NASA astronauts plan to make adidas's Boost midsoles in space, testing the materials in microgravity.
Sportswear-manufacturing company adidas announced on Tuesday a multi-year partnership with the International Space Station (ISS) US National Laboratory. Beginning in early 2020, NASA astronauts will take a supply of Boost shoe pellets, which are used in the shoe's midsoles, on a cargo mission contracted by NASA to replenish the station. In space, NASA astronauts will experiment with creating the midsoles in microgravity, according to an adidas blog post.
"The main aim of the partnership is to achieve breakthroughs in product performance and improve future design and engineering for athletes on and off Earth," said James Carnes, global vice president of brand strategy at adidas. "Our exploration of research outside of Earth's atmosphere will manifest itself in technology and process innovations for how we make sneakers, advancements in apparel like compression garments, extreme temperature management, of both footwear and apparel, and maintaining industry leadership in sustainable materials and circular processes."
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First introduced in 2013, adidas Boost changed the game in sport shoe cushioning. Before Boost, the industry standard was EVA foam, but Boost introduced a midsole constructed of small granular material (TPU) blown-up and turned into small springy, energy capsules.
"Our Boost technology has been on-goingly changing running for over the last five years," said Carnes. "The TPU," he explained, "is reshaped into miniature foam capsules to construct the footwear's unique looking midsole. Boost midsole is three times more temperature resistant than your standard EVA-made midsole --maintaining consistency in performance during hot and cold runs."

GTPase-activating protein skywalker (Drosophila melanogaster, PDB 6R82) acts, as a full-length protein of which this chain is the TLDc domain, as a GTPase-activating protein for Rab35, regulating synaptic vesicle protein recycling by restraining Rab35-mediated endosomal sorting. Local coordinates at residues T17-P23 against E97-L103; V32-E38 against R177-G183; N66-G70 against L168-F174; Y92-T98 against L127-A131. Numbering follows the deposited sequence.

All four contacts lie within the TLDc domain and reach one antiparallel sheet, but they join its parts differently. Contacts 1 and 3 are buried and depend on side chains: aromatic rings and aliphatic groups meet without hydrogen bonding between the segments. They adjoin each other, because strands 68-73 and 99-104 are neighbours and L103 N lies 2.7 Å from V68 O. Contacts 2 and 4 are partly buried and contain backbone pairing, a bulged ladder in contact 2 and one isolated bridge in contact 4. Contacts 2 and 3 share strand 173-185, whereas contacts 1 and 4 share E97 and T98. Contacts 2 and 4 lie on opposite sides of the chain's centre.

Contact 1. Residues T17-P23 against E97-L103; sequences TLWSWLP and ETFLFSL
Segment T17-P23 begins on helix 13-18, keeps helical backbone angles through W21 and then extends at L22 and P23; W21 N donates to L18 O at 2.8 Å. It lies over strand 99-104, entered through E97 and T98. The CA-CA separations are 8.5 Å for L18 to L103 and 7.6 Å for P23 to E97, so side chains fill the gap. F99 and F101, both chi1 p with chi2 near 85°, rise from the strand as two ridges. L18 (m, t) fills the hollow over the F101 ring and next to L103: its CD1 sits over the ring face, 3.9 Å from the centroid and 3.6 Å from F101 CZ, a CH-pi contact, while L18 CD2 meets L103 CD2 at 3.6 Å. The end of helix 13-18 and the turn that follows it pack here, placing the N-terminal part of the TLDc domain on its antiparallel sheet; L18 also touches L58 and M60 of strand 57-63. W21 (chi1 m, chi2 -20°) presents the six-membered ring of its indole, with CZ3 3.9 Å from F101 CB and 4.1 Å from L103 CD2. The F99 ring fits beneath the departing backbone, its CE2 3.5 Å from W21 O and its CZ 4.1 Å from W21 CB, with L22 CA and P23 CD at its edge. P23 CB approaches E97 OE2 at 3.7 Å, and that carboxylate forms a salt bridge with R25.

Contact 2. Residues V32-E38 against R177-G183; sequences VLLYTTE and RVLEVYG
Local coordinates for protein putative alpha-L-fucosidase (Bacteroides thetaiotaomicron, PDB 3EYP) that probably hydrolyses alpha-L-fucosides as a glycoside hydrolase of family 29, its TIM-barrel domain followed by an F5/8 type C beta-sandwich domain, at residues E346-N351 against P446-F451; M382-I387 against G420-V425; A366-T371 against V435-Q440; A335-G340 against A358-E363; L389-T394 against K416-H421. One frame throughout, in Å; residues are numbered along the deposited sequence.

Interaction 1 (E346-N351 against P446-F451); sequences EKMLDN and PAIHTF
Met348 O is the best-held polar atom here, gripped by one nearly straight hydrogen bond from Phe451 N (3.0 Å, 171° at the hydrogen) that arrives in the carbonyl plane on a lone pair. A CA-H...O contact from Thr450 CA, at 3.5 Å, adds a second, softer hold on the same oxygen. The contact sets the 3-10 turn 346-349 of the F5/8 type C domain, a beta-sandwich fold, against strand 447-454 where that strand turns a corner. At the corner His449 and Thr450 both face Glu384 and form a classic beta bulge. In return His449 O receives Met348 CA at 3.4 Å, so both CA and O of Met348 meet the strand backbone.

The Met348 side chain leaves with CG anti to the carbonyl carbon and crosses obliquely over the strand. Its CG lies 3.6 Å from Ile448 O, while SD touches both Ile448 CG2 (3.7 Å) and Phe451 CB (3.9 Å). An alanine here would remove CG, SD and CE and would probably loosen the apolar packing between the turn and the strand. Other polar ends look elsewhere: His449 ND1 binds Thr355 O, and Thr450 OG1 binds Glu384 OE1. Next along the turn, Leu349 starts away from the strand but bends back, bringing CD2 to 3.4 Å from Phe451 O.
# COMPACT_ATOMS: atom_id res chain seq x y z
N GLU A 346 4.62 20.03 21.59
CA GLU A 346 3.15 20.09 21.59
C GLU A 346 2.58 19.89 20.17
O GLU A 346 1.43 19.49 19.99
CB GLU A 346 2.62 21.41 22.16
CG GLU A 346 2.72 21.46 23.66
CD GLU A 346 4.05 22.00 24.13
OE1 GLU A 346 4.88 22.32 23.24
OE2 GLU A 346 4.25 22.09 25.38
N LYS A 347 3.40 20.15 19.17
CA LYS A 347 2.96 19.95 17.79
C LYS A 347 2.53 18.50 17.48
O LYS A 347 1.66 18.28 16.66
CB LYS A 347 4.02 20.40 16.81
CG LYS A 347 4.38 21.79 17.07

But, the company wondered, how does this performance shoe technology work when gravity isn't a factor?
Giving space a Boost
To push the boundaries of footwear innovation, adidas is sending Boost's technology to space, to experiment with making Boost midsoles with very little gravity—or, microgravity, according to NASA's definition.
Microgravity could impact the performance and comfort of existing Boost shoes, improving the future innovation of adidas products, according to a Tuesday press release.
As the first footwear company to experiment with shoes in space, adidas will supply astronauts with a device that can inject Boost pellets—which look incredibly similar to Styrofoam—into a midsole cavity mold. Astronauts will study the motion of the pellets, their interactions, and final orientation, which will all be filmed on a high-speed camera in the clear mold. After the experiments are conducted, the molds will be preserved and brought back to Earth for analysis, the blog post said.
This isn't adidas's first space odyssey. Earlier in 2019, SpaceX CRS-18 brought adidas soccer balls to space. Astronauts tested spherical aerodynamics in microgravity to better understand the behaviors of free flying objects, Carnes said.
"For over 60 years we have been acquiring knowledge about ball performance or energy return in midsole technology from testing in a lab, games, and tracks – whether through advanced robotic tests or custom wind tunnel analysis, we can predict how specific performance technologies will perform on Earth," Carnes said. "However, gravity has an influence over every test and process. Unless controlled, gravity would influence how heavier Boost particles move during a filling process or the flight trajectory and spin of a soccer ball.
"Testing in space allows us to isolate the balls and Boost pellets from these conditions and focus on additional testing variables, like observing the behavior of a spinning soccer ball without interrupting airflow and external supports holding it in place," Carnes said.
Following the experiments in early 2020, adidas will continue testing other research elements including human performance and sustainability on the space station, according to the press release.
For more, check out Space robots remotely controlled in VR on our sister site ZDNet.
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